The second LARC method is the IUD.  There are two types of IUDs currently available: the copper IUD (Paragard®) and 4 hormonal IUDs containing varying amounts of the progestin levonorgestrel (Mirena®, Liletta®, Kyleena®, and Skyla®).  IUD insertions require provider training and are performed in the outpatient office setting.  Duration of use varies among the different types of IUDs, from 3 years (Skyla®) to 10 years (Paragard®).  Common side effects of the IUD include irregular bleeding and cramping during the first several months after insertion.  Paragard may also result in heavier, longer, and more painful menses.  Menstrual bleeding with Mirena and Lilettatypically decreases over time, and many women will ultimately experience amenorrhea.  Women who choose the Kyleena and Skyla IUDs may continue to experience monthly periods or irregular spotting, as they contain smaller amounts of levonorgestrel.  An added benefit of the copper IUD is that it can be used as emergency contraception for up to 5 days after unprotected sex, and it is the only non-hormonal IUD available, for women who would prefer a hormone-free birth control method.

Despite the myths surrounding the safety of IUDs for adolescents, studies have shown that IUDs are safe, highly effective methods of contraception for teenagers.  IUDs may be inserted without technical difficulty in most nulliparous women and adolescents.  Adolescents may be screened for sexually transmitted infections (STIs) at the time of IUD insertion and are not required to have a separate visit for STI screening or a pelvic exam prior to their IUD insertion.  IUDs can be placed at any time during the menstrual cycle as long as pregnancy can be reasonably excluded.  Modern IUDs do not cause ectopic pregnancy, pelvic inflammatory disease (PID), or infertility.  The risk of PID is only increased during the first 3 weeks after IUD insertion, and is likely due to the insertion procedure and not the device itself.  As pregnancy is a very rare occurrence with IUDs, in the unlikely event that a woman becomes pregnant with an IUD in place, there may be a greater likelihood of ectopic pregnancy.

There are few conditions that are contraindications to the use of LARCs in adolescents.  These conditions are summarized in the U.S Medical Eligibility for Contraceptive Use, referenced below.  Most adolescents can safely use the LARC methods and pediatric providers should familiarize themselves with these methods in order to provide comprehensive, objective, fact-based, patient-centered contraceptive counseling to their patients.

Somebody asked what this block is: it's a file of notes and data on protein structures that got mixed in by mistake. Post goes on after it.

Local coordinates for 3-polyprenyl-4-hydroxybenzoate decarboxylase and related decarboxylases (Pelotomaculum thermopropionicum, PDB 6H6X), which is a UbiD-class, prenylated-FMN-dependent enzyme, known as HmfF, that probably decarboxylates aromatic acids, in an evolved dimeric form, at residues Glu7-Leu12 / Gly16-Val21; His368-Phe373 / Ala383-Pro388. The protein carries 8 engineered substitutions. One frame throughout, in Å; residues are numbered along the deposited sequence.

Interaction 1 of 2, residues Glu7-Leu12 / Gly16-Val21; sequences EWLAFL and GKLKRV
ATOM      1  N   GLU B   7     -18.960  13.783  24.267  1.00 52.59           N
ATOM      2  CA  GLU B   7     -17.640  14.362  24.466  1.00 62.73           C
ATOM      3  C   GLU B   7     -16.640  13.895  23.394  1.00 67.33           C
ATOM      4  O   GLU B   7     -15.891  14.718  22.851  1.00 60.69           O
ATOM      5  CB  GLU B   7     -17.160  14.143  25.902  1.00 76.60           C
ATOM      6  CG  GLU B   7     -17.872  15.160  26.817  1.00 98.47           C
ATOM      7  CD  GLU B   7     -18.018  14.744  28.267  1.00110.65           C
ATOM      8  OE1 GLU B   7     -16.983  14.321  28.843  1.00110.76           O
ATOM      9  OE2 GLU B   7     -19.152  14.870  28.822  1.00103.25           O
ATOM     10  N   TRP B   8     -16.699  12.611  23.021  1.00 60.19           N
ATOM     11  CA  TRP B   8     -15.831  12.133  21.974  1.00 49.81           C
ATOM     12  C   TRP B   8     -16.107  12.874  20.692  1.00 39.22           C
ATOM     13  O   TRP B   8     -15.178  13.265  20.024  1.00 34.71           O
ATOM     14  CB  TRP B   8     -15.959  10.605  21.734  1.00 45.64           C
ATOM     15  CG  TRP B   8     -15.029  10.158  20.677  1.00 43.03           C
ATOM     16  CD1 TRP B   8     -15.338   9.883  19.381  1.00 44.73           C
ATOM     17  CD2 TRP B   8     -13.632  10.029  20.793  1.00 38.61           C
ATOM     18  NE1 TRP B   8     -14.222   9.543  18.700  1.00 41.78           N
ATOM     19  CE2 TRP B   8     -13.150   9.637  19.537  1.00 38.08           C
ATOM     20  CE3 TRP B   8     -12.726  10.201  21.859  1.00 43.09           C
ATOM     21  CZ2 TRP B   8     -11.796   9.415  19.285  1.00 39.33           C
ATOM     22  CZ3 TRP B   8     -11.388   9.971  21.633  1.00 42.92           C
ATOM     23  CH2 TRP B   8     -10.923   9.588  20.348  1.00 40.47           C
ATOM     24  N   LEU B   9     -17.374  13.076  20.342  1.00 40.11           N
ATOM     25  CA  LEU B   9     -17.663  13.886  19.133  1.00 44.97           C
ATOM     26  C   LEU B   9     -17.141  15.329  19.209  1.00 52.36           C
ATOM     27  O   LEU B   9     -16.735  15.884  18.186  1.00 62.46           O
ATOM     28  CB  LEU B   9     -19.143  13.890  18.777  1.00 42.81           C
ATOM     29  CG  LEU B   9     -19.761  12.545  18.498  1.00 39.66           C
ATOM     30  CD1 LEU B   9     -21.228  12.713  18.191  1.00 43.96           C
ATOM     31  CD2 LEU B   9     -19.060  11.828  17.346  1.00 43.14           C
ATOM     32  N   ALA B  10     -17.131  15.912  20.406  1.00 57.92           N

• Committee on Adolescence.  Contraception for adolescents.  Pediatrics.  2014 Oct;134(4):e1244-56. doi: 10.1542/peds.2014-2299.
  • Curtis KM et al.  U.S. Medical Eligibility Criteria for Contraceptive Use, 2016.  MMWR Recomm Rep.  2016 Jul 29;65(3):1-103. doi: 10.15585/mmwr.rr6503a1.

Making Sure Every Child Counts in the 2020 Census

Eve Meltzer-Krief MD, FAAP

Eve Meltzer-Krief MD, FAAP

(Dr. Eve Meltzer-Krief MD, FAAP is a pediatrician in Huntington and member of the NYS AAP Chapter 2 Immigration and Legislative Advocacy Committees.)

Dr. Eve Meltzer Krief calls on pediatricians in this AAP Voices article to help make sure Every Child Counts in the 2020 census so communities receive funding for child-health programs that many patients rely on.  Follow her on Twitter at @eveamk.


Screening for Postpartum Depression and Anxiety: A Perfect Pediatric Opportunity!

Jack Levine, MD, FAAP

Jack Levine, MD, FAAP

Dr. Levine is a pediatrician at Kew Gardens Hills Pediatrics and an Executive Committee member of the National AAP Section on Developmental Behavioral Pediatrics. 

Project TEACH has been working with pediatric practices in New York State since 2010. The project, funded by the New York State Office of Mental Health, has supported and strengthened the critical role that New York State pediatric primary care providers (PCP’s) can play in the early identification and treatment of mild-to-moderate mental health concerns for children ranging in age from 0 to 21.
One component of the Project TEACH /NYS American Academy of Pediatrics partnership in 2019 is a series of monthly newsletters touching on topics of concern to pediatricians and to parents.
2020 is the perfect time to begin screening for postpartum depression in the pediatric primary care setting! The American Academy of Pediatrics (AAP) recently published an extensive and comprehensive policy on “Incorporating Recognition and Management of Perinatal Depression into Pediatric Practice.” According to the AAP, pediatric providers can use CPT code 96161 and bill with the infant’s visit. New York State Medicaid billing guidance can be found at https://www.health.ny.gov/health_care/medicaid/program/update/2016/aug16_mu.pdf. Pediatric providers see new mothers earlier and more frequently than other physicians, giving multiple opportunities to assess and screen parental mental health.
Perinatal Mood and Anxiety Disorders: Different Terminology
Anxiety is a common characteristic of mothers’ feelings both during and after pregnancy and is very common in postpartum depression. Additionally, depression can effect up to 20% of pregnant woman. Along with “baby blues” and postpartum depression and anxiety disorders there is also psychosis, obsessive-compulsive disorder and PTSD. Fathers may also develop postpartum depression.
Why screen?
Postpartum depression is common (8%-25%) and in some low income populations may include close to 50% of all new mothers! It is the most common cause of infant toxic stress in the United States. There are significant and highly detrimental effects to developing infants (Table 1). Screening helps assess the baby’s environment and to establish a positive helpful relationship with the family.